Machine learning is already infiltrating our lives. It’s used to improve the quality of photos taken by our smartphones, AI is utilised by digital assistants such as Amazon’s Alexa and it’s been employed by Netflix to suggest what we should watch next. AI has also revolutionised the world of healthcare.
Ask Dr Mohammed Al Redha, Director of Project Management Office and Informatics and Smart Health, DHA, about the significance of AI and if it will have a big impact on healthcare and his answer is affirmative.
“I think AI will change the way we do things. It will change the way people study medicine and it will change the way that people receive healthcare in a way that nobody has seen before. AI will also reduce the amount of time you have to wait for things to get done in healthcare.”
Although AI is indeed set to change healthcare as we know it, the tech is already in use in healthcare, including at DHA. Dr Redha cites three areas where it has successfully implemented the technology — chest X-rays for medical tests, retinal scans for diabetes patients and 3D printing for prosthetics.
I think AI will change the way we do things. It will change the way people study medicine and it will change the way that people receive healthcare.
In June last year, Fahad Mohammed Ali, an Emirati Paralympian champion in his mid-twenties, approached DHA about the possibility of having prosthetic legs created for him. “He approached us to make prosthetic legs for him so we used AI technology to create an image of how his natural leg would look and then we worked backwards to develop the prosthetic,” says Dr Redha.
“Previous prosthetics did not match the look of patients’ natural bodies. They did the job but they didn’t do it that well. With a 3D-printed prosthetic leg, using AI, we improved the results.
“The AI was used to compare Fahad’s measurements against other measurements it had downloaded from its database. For example, it took into consideration things such as his height and his width and it compared those with a global database.”
Dr Redha has four pillars he uses to assess the viability of a project. “Firstly we assess if the technology can provide a better quality solution to a service. Secondly, we look at if it reduces costs and thirdly, we assess if it reduces patient waiting times. The fourth pillar we assess is if the technology reduces manpower.” One such project that passed these criteria was chest X-ray screenings that are carried out for expat visas at DHA medical centres. “With the chest X-rays, we chose one of our medical fitness centres that carries out huge volumes of chest X-rays every day. We taught a machine, hence the name machine learning, how to recognise a normal X-ray from an abnormal X-ray. The machine did very well.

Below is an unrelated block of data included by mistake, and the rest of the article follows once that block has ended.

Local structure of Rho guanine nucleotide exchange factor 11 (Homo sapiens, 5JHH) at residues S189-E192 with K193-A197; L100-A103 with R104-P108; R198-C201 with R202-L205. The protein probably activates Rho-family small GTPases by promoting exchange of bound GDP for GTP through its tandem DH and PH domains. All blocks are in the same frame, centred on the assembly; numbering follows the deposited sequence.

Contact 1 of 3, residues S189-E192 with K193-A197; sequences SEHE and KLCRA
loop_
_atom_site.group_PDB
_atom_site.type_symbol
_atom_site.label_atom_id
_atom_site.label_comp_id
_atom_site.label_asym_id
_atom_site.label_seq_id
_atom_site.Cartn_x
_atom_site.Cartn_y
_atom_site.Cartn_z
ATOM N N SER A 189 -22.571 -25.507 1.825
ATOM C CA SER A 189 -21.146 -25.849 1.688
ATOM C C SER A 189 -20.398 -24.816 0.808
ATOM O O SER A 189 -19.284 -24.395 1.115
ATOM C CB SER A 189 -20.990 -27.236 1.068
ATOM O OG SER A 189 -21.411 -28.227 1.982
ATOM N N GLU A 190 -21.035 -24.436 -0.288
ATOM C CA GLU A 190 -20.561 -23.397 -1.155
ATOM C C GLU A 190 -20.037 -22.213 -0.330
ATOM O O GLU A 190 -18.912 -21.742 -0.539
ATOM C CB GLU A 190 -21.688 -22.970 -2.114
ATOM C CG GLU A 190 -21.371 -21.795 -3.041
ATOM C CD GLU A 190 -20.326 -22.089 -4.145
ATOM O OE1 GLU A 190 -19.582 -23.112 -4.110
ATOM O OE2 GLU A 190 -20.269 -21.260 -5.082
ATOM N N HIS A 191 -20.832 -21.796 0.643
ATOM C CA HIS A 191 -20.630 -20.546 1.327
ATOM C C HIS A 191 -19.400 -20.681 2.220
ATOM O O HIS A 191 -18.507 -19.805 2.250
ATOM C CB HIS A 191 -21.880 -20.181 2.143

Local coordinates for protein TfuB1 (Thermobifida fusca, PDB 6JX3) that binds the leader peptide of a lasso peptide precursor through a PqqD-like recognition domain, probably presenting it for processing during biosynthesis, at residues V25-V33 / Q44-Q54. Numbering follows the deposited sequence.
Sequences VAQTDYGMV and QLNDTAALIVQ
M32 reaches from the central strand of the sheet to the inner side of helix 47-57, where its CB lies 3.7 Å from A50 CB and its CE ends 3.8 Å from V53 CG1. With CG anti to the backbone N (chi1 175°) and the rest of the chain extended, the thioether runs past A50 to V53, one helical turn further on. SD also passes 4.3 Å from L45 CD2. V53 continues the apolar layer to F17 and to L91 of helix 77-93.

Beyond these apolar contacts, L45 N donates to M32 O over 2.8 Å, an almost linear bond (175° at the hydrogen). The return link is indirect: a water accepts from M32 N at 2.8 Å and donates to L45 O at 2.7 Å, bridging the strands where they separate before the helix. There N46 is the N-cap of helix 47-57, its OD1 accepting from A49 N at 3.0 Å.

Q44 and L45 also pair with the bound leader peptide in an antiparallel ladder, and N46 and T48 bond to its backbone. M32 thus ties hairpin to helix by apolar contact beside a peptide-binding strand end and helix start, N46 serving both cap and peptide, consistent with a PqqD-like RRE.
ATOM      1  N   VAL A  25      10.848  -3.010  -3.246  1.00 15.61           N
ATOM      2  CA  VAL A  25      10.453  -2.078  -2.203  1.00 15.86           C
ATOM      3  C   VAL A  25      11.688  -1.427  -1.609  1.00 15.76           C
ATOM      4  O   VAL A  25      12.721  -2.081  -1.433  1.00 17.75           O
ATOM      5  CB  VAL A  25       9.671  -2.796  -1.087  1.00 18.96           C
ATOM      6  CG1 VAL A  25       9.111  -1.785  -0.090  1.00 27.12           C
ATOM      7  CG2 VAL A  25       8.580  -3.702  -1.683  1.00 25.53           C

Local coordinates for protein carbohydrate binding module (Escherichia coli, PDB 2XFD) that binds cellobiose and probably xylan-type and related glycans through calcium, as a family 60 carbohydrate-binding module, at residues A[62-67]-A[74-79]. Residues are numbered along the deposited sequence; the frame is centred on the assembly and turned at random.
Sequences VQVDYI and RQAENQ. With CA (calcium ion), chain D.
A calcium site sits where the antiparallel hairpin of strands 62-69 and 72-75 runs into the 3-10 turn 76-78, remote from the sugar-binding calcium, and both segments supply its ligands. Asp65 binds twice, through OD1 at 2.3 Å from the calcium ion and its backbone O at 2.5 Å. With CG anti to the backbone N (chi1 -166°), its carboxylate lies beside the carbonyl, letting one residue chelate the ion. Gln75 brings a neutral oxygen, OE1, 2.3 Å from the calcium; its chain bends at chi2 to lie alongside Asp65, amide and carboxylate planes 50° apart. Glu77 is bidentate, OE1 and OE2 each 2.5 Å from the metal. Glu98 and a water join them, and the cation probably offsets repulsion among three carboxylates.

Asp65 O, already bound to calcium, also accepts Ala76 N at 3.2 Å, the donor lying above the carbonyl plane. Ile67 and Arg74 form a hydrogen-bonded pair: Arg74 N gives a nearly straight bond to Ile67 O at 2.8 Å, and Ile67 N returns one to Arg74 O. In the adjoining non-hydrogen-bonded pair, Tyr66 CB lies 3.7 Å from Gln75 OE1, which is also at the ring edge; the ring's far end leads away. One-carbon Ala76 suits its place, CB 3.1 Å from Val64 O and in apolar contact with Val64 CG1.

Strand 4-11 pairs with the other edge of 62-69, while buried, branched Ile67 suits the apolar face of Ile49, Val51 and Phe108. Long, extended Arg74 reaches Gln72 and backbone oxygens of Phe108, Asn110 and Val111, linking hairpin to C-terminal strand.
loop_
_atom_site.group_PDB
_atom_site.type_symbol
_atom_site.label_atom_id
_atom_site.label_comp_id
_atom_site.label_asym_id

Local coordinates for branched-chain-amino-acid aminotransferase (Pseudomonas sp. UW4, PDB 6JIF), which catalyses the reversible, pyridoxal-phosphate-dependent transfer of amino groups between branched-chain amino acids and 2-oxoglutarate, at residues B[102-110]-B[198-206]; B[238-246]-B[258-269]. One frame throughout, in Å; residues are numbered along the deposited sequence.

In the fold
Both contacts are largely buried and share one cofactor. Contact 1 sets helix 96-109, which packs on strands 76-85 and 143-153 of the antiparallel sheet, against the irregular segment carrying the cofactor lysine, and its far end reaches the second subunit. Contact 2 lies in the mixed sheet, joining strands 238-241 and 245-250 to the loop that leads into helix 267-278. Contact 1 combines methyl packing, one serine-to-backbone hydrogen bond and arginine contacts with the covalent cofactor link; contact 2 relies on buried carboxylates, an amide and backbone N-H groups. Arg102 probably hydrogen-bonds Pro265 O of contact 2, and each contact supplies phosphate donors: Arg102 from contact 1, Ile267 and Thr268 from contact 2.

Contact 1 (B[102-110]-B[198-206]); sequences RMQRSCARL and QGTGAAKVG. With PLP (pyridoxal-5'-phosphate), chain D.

“We then brought in more X-rays to see if we could teach the machine to diagnose medical issues from the X-rays.”
The AI system achieves accuracy rates of 95 per cent and reduces the doctors’ workloads considerably, which allows them to concentrate on more complex medical cases.
Diabetes retinal scans
Another area where DHA has used AI is for retinal scans for diabetics. “We worked with the Dubai Diabetes Centre and the Ophthalmology department in Dubai Hospital,” says Dr Redha. “In the UAE we have a 19 per cent rate of diabetes so we see a lot of diabetes patients. Each diabetic needs a number retinal scans. Diabetes damages many parts of the body and one of these parts is the retina, leading to retinopathy.”
Each diabetic requires pictures of each eye to be taken on a quarterly basis. Previously, the digital images were emailed to ophthalmologists on a secure network and it could take as long as four days before the doctors could deliver the results. “In comparison, the algorithm was able to provide the results within 10 minutes,” explains Dr Redha. “The accuracy for the algorithm was also very high, at more than 97 per cent.”
With AI already being used to analyse DNA, its potential to transform the field of medicine and healthcare is already a reality. Researchers are already using algorithms to sequence and analyse human DNA, allowing them to predict what diseases or conditions people’s genes make them susceptible too and what mutations may cause diseases in the future.
While AI’s positive medical implications are enormous, there are also concerns that such powerful knowledge could eventually be used to identify people’s suitability for jobs or even select them on the basis of genetic competency or their susceptibility to disease. Dr Redha recognises this and believes that it’s important to maintain ethical standards as the technology advances and becomes more widely available. “You have to assess the ethical values of a project. Firstly, AI may be looking at a lot of confidential data. For example, you wouldn’t be sharing your DNA information on the internet.
“Research has to continue and I support the improvement of medicine but I also think that checking the ethical values is extremely important. A lot of this technology is unexplored ground so you have to be very careful moving forward.”